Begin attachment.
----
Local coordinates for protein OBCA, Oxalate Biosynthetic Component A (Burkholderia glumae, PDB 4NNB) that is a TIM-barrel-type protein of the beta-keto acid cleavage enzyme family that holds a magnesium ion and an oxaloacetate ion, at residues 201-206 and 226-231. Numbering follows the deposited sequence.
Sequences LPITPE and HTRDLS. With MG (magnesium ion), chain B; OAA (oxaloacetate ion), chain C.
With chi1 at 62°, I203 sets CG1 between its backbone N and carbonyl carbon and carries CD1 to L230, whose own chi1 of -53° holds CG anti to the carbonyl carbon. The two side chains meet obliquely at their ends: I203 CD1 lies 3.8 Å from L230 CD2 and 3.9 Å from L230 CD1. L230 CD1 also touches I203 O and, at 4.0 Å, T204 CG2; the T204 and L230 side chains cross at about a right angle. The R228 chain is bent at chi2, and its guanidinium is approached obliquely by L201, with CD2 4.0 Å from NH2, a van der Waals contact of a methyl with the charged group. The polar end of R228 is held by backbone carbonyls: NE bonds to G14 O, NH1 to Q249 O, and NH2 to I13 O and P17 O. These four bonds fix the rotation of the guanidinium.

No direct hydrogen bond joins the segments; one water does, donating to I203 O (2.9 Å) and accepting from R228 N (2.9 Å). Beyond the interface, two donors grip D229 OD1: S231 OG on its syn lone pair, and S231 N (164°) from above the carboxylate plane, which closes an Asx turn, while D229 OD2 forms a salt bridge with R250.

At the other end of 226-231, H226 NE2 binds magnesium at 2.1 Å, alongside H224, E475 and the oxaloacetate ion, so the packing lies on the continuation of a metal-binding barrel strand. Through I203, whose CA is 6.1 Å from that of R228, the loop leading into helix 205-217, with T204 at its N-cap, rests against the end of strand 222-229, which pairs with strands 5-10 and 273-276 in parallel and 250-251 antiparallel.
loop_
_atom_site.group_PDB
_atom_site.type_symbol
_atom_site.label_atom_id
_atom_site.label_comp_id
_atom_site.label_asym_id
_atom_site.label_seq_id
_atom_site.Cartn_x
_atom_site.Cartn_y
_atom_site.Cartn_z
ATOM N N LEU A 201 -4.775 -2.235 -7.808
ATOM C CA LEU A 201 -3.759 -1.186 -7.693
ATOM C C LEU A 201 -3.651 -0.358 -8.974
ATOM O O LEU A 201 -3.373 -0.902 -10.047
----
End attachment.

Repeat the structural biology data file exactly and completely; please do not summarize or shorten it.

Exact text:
Local coordinates for protein OBCA, Oxalate Biosynthetic Component A (Burkholderia glumae, PDB 4NNB) that is a TIM-barrel-type protein of the beta-keto acid cleavage enzyme family that holds a magnesium ion and an oxaloacetate ion, at residues 201-206 and 226-231. Numbering follows the deposited sequence.
Sequences LPITPE and HTRDLS. With MG (magnesium ion), chain B; OAA (oxaloacetate ion), chain C.
With chi1 at 62°, I203 sets CG1 between its backbone N and carbonyl carbon and carries CD1 to L230, whose own chi1 of -53° holds CG anti to the carbonyl carbon. The two side chains meet obliquely at their ends: I203 CD1 lies 3.8 Å from L230 CD2 and 3.9 Å from L230 CD1. L230 CD1 also touches I203 O and, at 4.0 Å, T204 CG2; the T204 and L230 side chains cross at about a right angle. The R228 chain is bent at chi2, and its guanidinium is approached obliquely by L201, with CD2 4.0 Å from NH2, a van der Waals contact of a methyl with the charged group. The polar end of R228 is held by backbone carbonyls: NE bonds to G14 O, NH1 to Q249 O, and NH2 to I13 O and P17 O. These four bonds fix the rotation of the guanidinium.

No direct hydrogen bond joins the segments; one water does, donating to I203 O (2.9 Å) and accepting from R228 N (2.9 Å). Beyond the interface, two donors grip D229 OD1: S231 OG on its syn lone pair, and S231 N (164°) from above the carboxylate plane, which closes an Asx turn, while D229 OD2 forms a salt bridge with R250.

At the other end of 226-231, H226 NE2 binds magnesium at 2.1 Å, alongside H224, E475 and the oxaloacetate ion, so the packing lies on the continuation of a metal-binding barrel strand. Through I203, whose CA is 6.1 Å from that of R228, the loop leading into helix 205-217, with T204 at its N-cap, rests against the end of strand 222-229, which pairs with strands 5-10 and 273-276 in parallel and 250-251 antiparallel.
loop_
_atom_site.group_PDB
_atom_site.type_symbol
_atom_site.label_atom_id
_atom_site.label_comp_id
_atom_site.label_asym_id
_atom_site.label_seq_id
_atom_site.Cartn_x
_atom_site.Cartn_y
_atom_site.Cartn_z
ATOM N N LEU A 201 -4.775 -2.235 -7.808
ATOM C CA LEU A 201 -3.759 -1.186 -7.693
ATOM C C LEU A 201 -3.651 -0.358 -8.974
ATOM O O LEU A 201 -3.373 -0.902 -10.047